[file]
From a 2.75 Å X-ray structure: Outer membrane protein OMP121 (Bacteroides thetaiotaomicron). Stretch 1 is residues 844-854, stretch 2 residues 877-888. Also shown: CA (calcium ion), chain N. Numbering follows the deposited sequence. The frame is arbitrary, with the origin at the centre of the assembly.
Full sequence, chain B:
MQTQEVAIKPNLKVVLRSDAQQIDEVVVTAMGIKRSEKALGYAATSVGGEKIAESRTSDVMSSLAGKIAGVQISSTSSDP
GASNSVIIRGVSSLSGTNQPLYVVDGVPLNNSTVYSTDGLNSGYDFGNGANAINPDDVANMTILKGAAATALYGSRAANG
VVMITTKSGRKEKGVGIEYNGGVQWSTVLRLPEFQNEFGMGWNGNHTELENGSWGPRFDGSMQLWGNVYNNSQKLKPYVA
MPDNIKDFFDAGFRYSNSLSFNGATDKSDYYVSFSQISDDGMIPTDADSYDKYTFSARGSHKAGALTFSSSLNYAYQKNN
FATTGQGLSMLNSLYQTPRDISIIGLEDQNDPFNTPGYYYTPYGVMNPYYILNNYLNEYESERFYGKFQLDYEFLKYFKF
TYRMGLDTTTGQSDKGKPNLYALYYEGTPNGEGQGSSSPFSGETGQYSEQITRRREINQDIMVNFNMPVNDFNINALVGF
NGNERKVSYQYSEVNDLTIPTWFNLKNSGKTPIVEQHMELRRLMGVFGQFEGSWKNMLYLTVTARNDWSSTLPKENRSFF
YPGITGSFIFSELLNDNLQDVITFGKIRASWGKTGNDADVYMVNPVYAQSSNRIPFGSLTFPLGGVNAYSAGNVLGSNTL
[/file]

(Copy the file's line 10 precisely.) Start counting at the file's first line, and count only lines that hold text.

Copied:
YPGITGSFIFSELLNDNLQDVITFGKIRASWGKTGNDADVYMVNPVYAQSSNRIPFGSLTFPLGGVNAYSAGNVLGSNTL